Supporters of Israel often say it represents the cause of civilization: of human rights and freedom. The rules of war are a civilizational achievement worth defending. We shouldn’t throw them away, or throw away their moral underpinnings, for ill-considered theories of collective guilt.

Ramesh Ponnuru, a Bloomberg View columnist, is a senior editor for National Review, where he has covered national politics for 18 years, a visiting fellow at the American Enterprise Institute and a resident fellow at the University of Chicago’s Institute of Politics.

 

Ramesh Ponnuru

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Discussion | 11 comments

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  • SteveAugust 04, 2014 - 8:53 am

    If you as a people, were herded into a "concentration camp," which is what Gaza has become, subject to personal search and seizure at any time day or night, wary of having your home destroyed whenever Israel feels like it wants to attack, who might you vote for in an election?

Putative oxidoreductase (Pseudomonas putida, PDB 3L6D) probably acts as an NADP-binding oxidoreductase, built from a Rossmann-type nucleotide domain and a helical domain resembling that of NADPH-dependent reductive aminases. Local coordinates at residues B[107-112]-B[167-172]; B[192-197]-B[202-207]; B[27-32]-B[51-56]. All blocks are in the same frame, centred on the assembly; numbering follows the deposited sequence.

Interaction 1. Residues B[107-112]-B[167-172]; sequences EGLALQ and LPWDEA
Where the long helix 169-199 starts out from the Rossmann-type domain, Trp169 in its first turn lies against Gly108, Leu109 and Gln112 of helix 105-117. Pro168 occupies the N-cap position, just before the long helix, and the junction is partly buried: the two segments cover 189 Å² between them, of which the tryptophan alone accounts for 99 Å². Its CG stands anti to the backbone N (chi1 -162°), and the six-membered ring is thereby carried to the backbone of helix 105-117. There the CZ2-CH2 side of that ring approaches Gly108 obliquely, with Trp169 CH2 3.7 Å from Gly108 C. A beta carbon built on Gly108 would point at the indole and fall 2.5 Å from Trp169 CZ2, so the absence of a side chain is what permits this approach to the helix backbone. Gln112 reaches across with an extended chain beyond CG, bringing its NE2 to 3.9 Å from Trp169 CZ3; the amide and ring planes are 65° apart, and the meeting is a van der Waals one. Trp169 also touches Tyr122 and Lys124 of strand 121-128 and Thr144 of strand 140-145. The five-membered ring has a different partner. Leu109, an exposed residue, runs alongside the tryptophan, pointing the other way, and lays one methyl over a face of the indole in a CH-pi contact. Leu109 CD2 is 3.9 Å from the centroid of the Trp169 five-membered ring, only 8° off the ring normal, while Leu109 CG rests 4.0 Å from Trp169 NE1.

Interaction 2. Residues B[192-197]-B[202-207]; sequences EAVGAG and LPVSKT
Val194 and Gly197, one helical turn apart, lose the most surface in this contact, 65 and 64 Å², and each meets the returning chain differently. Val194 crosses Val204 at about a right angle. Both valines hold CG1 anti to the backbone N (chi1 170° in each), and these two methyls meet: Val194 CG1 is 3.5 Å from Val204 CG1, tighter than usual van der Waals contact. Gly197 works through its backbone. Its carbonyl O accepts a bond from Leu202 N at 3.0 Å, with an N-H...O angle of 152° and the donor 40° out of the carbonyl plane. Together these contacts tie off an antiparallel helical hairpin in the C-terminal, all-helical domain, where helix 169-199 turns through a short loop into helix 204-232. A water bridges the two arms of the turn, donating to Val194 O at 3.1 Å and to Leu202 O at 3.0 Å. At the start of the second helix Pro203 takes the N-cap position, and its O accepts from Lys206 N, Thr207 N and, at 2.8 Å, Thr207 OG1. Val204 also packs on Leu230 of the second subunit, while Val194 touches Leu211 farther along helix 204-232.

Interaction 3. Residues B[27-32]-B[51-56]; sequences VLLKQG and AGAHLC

Reply | Report abusive comment
  • CD BrooksAugust 04, 2014 - 9:18 am

    Steve, I'm no expert on the subject but I don't believe that's a fair representation of Israel. Hamas is like the little bratty kid that just keeps goading them and ruthlessly killing people. Israel could easily obliterate them and take over the region if they chose to. But they have not.

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  • JimboAugust 04, 2014 - 10:57 pm

    The fact is there are peace seeking people on both sides who we seldom ever hear about, but far more innocent Palestinian have been killed that did nothing wrong. Far more. There is no excuse for the excessive death toll.

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  • Rick WoodAugust 04, 2014 - 11:48 pm